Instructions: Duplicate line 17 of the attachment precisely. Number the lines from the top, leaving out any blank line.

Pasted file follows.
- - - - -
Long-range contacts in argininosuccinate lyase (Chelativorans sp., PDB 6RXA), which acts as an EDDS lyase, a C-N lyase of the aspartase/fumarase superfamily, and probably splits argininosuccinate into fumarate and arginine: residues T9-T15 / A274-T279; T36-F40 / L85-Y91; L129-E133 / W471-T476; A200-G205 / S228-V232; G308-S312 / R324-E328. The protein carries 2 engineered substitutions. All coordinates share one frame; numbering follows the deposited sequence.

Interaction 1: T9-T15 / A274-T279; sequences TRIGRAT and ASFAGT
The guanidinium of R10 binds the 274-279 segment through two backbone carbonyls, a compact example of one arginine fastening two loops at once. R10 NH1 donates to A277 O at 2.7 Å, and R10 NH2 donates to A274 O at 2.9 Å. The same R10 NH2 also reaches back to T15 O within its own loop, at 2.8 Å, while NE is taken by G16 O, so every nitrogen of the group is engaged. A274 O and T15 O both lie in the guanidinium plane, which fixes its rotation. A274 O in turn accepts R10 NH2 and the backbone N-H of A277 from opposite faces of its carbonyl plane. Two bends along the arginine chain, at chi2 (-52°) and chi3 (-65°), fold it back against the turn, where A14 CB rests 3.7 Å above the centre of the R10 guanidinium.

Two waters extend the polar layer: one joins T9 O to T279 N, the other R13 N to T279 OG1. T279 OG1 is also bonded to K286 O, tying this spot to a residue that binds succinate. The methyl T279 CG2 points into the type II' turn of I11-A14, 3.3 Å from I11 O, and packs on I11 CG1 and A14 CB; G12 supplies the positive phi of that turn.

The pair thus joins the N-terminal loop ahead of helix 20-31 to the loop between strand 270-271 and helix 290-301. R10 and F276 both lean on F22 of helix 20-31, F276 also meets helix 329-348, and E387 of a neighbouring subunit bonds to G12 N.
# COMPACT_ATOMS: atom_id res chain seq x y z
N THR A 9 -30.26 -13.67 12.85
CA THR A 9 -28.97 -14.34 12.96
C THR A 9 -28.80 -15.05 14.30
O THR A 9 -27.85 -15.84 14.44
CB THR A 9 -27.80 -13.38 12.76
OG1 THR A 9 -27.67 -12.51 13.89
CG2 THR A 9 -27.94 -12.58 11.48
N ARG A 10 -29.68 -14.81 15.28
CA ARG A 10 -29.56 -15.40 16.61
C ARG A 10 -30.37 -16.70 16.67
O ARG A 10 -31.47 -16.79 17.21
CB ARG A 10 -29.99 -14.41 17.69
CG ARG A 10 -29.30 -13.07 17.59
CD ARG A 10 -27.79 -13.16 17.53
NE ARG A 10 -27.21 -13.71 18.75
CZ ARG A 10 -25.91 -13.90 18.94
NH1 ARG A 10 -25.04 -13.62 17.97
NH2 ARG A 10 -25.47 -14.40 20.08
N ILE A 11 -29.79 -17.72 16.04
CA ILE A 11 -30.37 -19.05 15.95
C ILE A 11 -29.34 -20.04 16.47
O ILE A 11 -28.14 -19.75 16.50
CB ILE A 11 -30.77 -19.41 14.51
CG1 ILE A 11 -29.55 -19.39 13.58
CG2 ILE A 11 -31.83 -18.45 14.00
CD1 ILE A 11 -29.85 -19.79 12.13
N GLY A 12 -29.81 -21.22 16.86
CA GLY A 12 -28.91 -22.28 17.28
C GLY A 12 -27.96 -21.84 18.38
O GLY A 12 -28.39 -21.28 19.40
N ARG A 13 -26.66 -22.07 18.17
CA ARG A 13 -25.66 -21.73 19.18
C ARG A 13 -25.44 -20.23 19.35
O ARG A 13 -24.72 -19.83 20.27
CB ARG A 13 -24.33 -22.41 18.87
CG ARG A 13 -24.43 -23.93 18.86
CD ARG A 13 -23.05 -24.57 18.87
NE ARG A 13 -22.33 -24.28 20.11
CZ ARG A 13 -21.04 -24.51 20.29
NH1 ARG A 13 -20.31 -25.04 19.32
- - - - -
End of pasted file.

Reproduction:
O ARG A 10 -31.47 -16.79 17.21